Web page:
23 February 2020

Corrado Cagli - painter

Jewish artist who fought in World War II as a US soldier


Corrado Cagli, pictured in his studio in Rome in around 1969
Corrado Cagli, pictured in his studio in Rome
in around 1969
The painter Corrado Cagli, one of the outstanding figures in the New Roman school that emerged in the early part of the 20th century, was born in Ancona on this day in 1910. 

He moved with his family to Rome in 1915 at the age of five and by the age of 17 had created his first significant work, a mural painted on a building in Via Sistina, the street that links Piazza Barberini with the Spanish Steps in the historic centre of the city.

Another mural followed the following year he painted another mural inside a palazzo on the Via del Vantaggio, not far from Piazza del Popolo.  In 1932, he held his first personal exhibition at Rome’s Galleria d’Arte Moderna.

At this stage, despite being both Jewish and gay, Cagli had the support of the Fascist government, who commissioned him and others to produce mosaics and murals for public buildings.

Although he would go on to experiment in neo-Cubist style and metaphysical styles, the aim of the Scuola Romana he sought to establish with fellow artists such as Giuseppe Capogrossi and Emanuele Cavalli was to reaffirm the principles of classical and Renaissance art.

However, in 1938, when the Fascist dictator Benito Mussolini stepped up his persecution of Jews and other minorities, Cagli sought refuge in Paris and later fled to New York.

A detail from Cagli's 1936 painting, The Battle of San Martino, the final battle of the Second Italian War of Independence
A detail from Cagli's 1936 painting, The Battle of San Martino,
the final battle of the Second Italian War of Independence
Not knowing when or if he might return to Italy, Cagli became an American  citizen, even enlisting in the US Army. He went back to Europe as a soldier, taking part in the 1944 Normandy landings and seeing frontline combat fought in Belgium and Germany.

In fact, in an episode in his tour of duty that would have a profound effect on his life, he was part of a battalion that liberated Jewish prisoners from the Buchenwald concentration camp, near Weimar, in 1945. While he was there, Cagli made a series of dramatic drawings.

In 1948, Cagli finally returned to Rome to take up permanent residence again. At that time, he began to experiment in various abstract and non-figurative techniques, including metaphysical and neo-Cubist.

The recipient in 1946 of a Guggenheim award, in 1954 he was recognised with a Marzotto award, made by the Marzotto fashion company in Valdagno, in the Veneto between 1951 and 1968 to artists and thinkers who contributed to the cultural rebirth of Italy after the war.

In later life, he was the official banner painter for the Palio di Siena, the twice-yearly horse race around Siena’s Piazza del Campo, for which he had a particular fascination.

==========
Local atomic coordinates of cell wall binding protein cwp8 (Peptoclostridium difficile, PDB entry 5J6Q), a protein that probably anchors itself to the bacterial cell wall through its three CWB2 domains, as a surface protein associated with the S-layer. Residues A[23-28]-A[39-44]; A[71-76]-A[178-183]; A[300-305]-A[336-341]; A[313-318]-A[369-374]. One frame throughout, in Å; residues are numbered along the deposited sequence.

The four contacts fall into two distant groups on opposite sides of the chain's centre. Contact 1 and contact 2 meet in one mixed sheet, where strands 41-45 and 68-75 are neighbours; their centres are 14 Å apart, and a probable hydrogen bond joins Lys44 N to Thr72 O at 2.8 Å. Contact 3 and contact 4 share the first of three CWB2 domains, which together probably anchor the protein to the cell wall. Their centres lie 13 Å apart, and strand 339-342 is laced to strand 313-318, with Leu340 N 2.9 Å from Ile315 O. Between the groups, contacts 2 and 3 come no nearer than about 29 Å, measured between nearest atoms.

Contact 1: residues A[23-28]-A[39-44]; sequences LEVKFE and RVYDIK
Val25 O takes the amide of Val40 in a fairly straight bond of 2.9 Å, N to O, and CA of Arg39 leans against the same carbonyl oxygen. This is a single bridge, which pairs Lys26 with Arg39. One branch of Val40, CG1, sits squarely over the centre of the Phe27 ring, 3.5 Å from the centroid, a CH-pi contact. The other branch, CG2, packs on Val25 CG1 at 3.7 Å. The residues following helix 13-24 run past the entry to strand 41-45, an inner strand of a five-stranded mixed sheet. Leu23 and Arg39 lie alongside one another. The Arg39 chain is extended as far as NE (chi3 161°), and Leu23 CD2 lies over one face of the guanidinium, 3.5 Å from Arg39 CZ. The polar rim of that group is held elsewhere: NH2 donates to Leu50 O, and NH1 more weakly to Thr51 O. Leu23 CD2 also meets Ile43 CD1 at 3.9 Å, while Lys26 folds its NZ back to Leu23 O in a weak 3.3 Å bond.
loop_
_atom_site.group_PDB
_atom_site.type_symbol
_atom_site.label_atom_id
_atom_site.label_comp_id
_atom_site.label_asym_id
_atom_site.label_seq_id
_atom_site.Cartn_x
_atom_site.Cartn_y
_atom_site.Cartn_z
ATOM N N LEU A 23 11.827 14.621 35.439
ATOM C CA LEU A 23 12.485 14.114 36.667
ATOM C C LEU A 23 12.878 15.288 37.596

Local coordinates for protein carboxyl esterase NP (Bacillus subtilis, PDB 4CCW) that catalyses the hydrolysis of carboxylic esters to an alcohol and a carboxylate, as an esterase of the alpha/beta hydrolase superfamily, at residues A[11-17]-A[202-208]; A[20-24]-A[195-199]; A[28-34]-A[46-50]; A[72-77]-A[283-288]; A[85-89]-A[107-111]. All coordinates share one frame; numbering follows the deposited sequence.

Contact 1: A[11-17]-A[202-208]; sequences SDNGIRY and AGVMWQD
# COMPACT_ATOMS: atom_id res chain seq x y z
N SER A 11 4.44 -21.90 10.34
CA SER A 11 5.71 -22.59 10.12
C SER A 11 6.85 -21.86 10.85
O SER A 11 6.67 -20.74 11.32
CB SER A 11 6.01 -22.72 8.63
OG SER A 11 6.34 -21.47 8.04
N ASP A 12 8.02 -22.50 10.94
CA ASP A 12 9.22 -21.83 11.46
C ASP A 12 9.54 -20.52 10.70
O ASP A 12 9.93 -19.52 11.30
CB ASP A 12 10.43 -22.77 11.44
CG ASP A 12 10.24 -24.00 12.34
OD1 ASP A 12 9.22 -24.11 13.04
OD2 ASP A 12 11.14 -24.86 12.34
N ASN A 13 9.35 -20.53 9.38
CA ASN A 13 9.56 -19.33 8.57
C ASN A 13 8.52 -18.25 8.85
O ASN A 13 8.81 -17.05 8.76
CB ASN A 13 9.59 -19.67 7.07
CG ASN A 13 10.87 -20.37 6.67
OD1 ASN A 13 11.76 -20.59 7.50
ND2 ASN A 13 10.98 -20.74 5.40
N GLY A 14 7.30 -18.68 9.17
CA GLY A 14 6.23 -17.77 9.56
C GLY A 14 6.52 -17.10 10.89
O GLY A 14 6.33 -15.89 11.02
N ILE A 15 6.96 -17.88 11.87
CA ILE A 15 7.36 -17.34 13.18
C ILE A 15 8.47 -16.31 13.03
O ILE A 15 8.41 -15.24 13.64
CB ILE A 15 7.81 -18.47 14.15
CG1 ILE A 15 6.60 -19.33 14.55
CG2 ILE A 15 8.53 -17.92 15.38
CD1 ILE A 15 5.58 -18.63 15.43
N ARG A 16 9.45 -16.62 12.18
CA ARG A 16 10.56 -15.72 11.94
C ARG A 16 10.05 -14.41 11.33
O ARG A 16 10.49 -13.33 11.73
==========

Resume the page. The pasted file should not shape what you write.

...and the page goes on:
Corrado’s younger sister, Ebe, was a writer who also moved to the United States to escape Mussolini’s race laws.  She married an academic, Abraham Seidenberg, and did not return to Italy.

Cagli died in Rome in 1976.

Ancona's Cathedral of San Ciriaco, which occupies an elevated position on the site of a former acropolis
Ancona's Cathedral of San Ciriaco, which occupies an
elevated position on the site of a former acropolis
Travel tip:

Ancona, where Cagli lived until he was five years old, is a bustling port with a population of almost 102,000, situated on the Adriatic coast in the Marche region. Although the area around the port has an industrial feel, there are some notable beaches nearby of which the Passetto is the best known.  There is a good deal of history in the older part of the city,  some of it bearing witness to its Greek and Roman past, as well as the Cathedral of San Ciriaco, which has mixed Romanesque-Byzantine and Gothic elements, and stands on a hill on the site of the former acropolis of the Greek city.  The 18m-high Arch of Trajan, built in honour of the emperor who built the city’s harbour, is regarded as one of the finest Roman monuments in the Marche region. The harbour contains the Lazzaretto, a pentagonal building constructed on an artificial island in the 18th century as a quarantine station designed to protect the city from diseases carried by infected travellers.

Siena's beautiful Piazza del Campo, where the Palio di Siena horse race is staged on tow dates every summer
Siena's beautiful Piazza del Campo, where the Palio di Siena
horse race is staged on tow dates every summer
Travel tip:

The shell-shaped Piazza del Campo, established in the 13th century as an open marketplace on a sloping site between the three communities that eventually merged to form Siena, is regarded as one of Europe's finest medieval squares, looked over by the Palazzo Pubblico and the Torre del Mangia.  The red brick paving, fanning out from the centre in nine sections, was put down in 1349.  The Palio, which features 10 horses, each representing one of Siena's 17 contrade, or wards, ridden bareback by riders wearing the colours of the contrada they represent, was first contested in 1656 and is now staged on July 2 and August 16 each year.

Also on this day:

1507: The death of Renaissance painter Gentile Bellini

1821: The death of English Romantic poet John Keats

1822: The birth of archaeologist Giovanni Battista de Rossi


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